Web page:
Musician’s guide to planning a successful tour
Learn straight from experienced professionals everything you need to know about planning an efficient and successful tour.
from DITTO MUSIC
The Academy of Contemporary Music (ACM) is a world leader in music industry education. We caught up with ACM’s Head of Creative Industry Development, who also happens to be the guitarist in hugely successful UK rock band Skunk Anansie, to ask if he had any advice for new bands planning their first tour.
I’ve been touring with Skunk Anansie for the last 23 years – in fact, we’re on tour at the moment – so over the years I’ve learnt a fair bit about being on the road.
As a tutor at ACM, I work with new bands constantly and we often have young support acts join us on tour, so I understand what a big deal getting out on the road for the first time can be. Getting the basics right – like perfecting the music and packing enough pairs of clean pants – is pretty obvious even to the greenest of musicians, but there are lots of hidden extras which are often overlooked.
Planning your tour before you leave
1. Before booking any dates, consider looking into gig swaps with other bands you’ve befriended on social media in their home regions. You can open for them in their town and vice versa. That way you’ll both take advantage of hometown followings and can start to build your profiles in new areas.
2. Assemble a street team online made up of your followers in the places you’ll be touring. They can support you by getting the word out about your gig on social media and on the streets in their region, and you can reward them with free music, gig tickets or merchandise.
3. Plan some press with local newspapers, fanzines and radio stations. Drop them a line in advance, tell them you’re coming to town and are available for interviews, and give them free guest list gig tickets in return. A music press campaign is a great way of building your support network for future tours and releases too.
4. Put a cool, inexpensive merchandise range together before you leave. This will help subsidise the cost of your tour.
5. Create a set list which flows, as this will be key to keeping the crowd interested and their energy levels constant. Think about how the songs work together, and if it seems a bit disjointed at your first couple of shows, try reordering them.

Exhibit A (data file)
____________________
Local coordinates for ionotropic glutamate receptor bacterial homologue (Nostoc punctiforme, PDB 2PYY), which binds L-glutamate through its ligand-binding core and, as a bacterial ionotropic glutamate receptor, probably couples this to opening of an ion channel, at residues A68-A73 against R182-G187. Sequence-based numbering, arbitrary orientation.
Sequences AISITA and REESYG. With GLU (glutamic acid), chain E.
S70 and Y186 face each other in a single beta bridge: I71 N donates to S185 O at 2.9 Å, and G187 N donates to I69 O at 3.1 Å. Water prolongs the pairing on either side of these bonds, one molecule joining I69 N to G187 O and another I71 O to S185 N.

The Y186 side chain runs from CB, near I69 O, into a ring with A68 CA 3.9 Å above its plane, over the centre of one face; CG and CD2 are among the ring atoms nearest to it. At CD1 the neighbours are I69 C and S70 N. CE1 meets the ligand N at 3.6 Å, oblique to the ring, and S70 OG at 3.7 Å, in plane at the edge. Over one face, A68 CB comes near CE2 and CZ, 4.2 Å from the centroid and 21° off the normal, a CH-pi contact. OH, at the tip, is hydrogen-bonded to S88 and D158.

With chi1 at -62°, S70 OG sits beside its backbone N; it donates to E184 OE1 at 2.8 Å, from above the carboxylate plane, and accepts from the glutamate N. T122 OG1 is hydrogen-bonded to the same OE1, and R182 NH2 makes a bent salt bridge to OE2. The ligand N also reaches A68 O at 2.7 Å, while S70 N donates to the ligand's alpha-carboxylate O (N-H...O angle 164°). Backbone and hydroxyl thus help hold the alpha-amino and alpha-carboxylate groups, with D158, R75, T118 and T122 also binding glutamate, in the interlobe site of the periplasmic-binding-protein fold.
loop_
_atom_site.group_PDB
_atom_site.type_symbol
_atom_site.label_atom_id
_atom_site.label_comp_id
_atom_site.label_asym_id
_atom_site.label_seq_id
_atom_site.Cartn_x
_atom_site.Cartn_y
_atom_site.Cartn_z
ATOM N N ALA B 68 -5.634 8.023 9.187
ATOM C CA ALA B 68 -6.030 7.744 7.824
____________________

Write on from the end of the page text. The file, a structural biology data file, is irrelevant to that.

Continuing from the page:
Your Band Tour Checklist
Here’s my handy checklist of things you need to consider when putting together your first tour:
Decide whether you want to Do It Yourself or go through an agent and pay a commission.
Research sizes, capacity, locations of gig venues and decide which ones are best for your band.
Make sure you consider the logistical and economic pros and cons of planning a particular route. Always try to secure a string of dates which can be travelled to in a logical order.
Plan your tour logically & economically
Band and crew costs
Tally up costs for wages, food, accommodation and sundry items for everyone on the tour, including band members, roadies, merchandising people and any extra session musicians.
Sound and lighting
Do you take your own sound and lighting engineers or use the ones provided by the venues? Taking your own can make for an amazing show, but it’s another expense to include. If you’re using the venue’s sound and lighting people, is this included in the venue cost or are these extra costs on top? It’s important to ask.
Make sure you have facilities worked out to pay everyone once on tour and be aware that employed personnel will want to receive their payments on their days off… so they can spend it!
You’ll need to work out what to take, how much stock to bring and have options for reorders on the road if you’re doing really well with it. Work out who is to sell it – your own person or in-house venue staff? Who gets paid for this and is there a commission?
Earn some extra cash selling band merch
Make sure you print up posters, flyers and any other tour artwork and send them out to the venues well in advance of your shows, as they’ll need them to help sell gig tickets.
How much do you need? It’s a good idea to bring spares of some items to travel with, in case you have technical difficulties. Work out the size of van you’ll need based on your equipment… and don’t forget to include space for merchandise. Check that all the music gear you need for a gig is working properly before you start off on tour.
Weigh up the costs of petrol, parking and insurance if it’s your own van, or add hire costs into the mix if you’re renting.
Tour bus hire
Going down the route of no hotels and using a bus company instead for your accommodation and gear transport is an expensive option most of the time. Make sure you’ve done your sums and priced up alternative options before making your decision.
Make sure you can transport your gear around easily
Banners or stage backdrops
These are necessary so audience members know the name of your band while you’re playing, but make sure any you get made up are fireproof, as venues will require this.
Tax and VAT
Are you registered with HMRC? Make sure you’re above board when it comes to the tax man, as if you’re in the public eye, then he’ll come calling sooner rather than later!
How to make your band’s tour a success
The key to a successful tour is booking the right venues to suit your status, good promotion to ensure everyone knows about it, and actually getting the punters to attend your gig.
Well planned tours will make for a happy band and a fun and exciting experience. Badly planned tours will lead to discontent, loss of money, inevitable low morale and lots of band arguments. So have fun, tear the place up and hit the road, but be sure to take care of the serious business first.